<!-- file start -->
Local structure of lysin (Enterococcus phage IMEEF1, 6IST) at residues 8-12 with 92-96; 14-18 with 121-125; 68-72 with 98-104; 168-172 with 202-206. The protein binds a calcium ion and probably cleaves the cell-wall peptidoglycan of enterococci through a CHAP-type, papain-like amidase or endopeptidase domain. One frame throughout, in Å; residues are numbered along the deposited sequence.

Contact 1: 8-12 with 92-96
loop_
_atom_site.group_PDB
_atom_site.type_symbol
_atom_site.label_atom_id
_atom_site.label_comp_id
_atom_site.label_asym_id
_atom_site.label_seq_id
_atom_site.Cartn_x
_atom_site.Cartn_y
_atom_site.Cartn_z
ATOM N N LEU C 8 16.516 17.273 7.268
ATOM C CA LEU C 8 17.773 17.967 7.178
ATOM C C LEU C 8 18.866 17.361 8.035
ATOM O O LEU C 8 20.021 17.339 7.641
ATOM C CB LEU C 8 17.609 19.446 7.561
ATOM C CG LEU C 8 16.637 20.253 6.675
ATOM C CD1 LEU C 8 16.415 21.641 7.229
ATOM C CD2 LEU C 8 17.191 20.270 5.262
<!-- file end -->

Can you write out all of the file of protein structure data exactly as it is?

Local structure of lysin (Enterococcus phage IMEEF1, 6IST) at residues 8-12 with 92-96; 14-18 with 121-125; 68-72 with 98-104; 168-172 with 202-206. The protein binds a calcium ion and probably cleaves the cell-wall peptidoglycan of enterococci through a CHAP-type, papain-like amidase or endopeptidase domain. One frame throughout, in Å; residues are numbered along the deposited sequence.

Contact 1: 8-12 with 92-96
loop_
_atom_site.group_PDB
_atom_site.type_symbol
_atom_site.label_atom_id
_atom_site.label_comp_id
_atom_site.label_asym_id
_atom_site.label_seq_id
_atom_site.Cartn_x
_atom_site.Cartn_y
_atom_site.Cartn_z
ATOM N N LEU C 8 16.516 17.273 7.268
ATOM C CA LEU C 8 17.773 17.967 7.178
ATOM C C LEU C 8 18.866 17.361 8.035
ATOM O O LEU C 8 20.021 17.339 7.641
ATOM C CB LEU C 8 17.609 19.446 7.561
ATOM C CG LEU C 8 16.637 20.253 6.675
ATOM C CD1 LEU C 8 16.415 21.641 7.229
ATOM C CD2 LEU C 8 17.191 20.270 5.262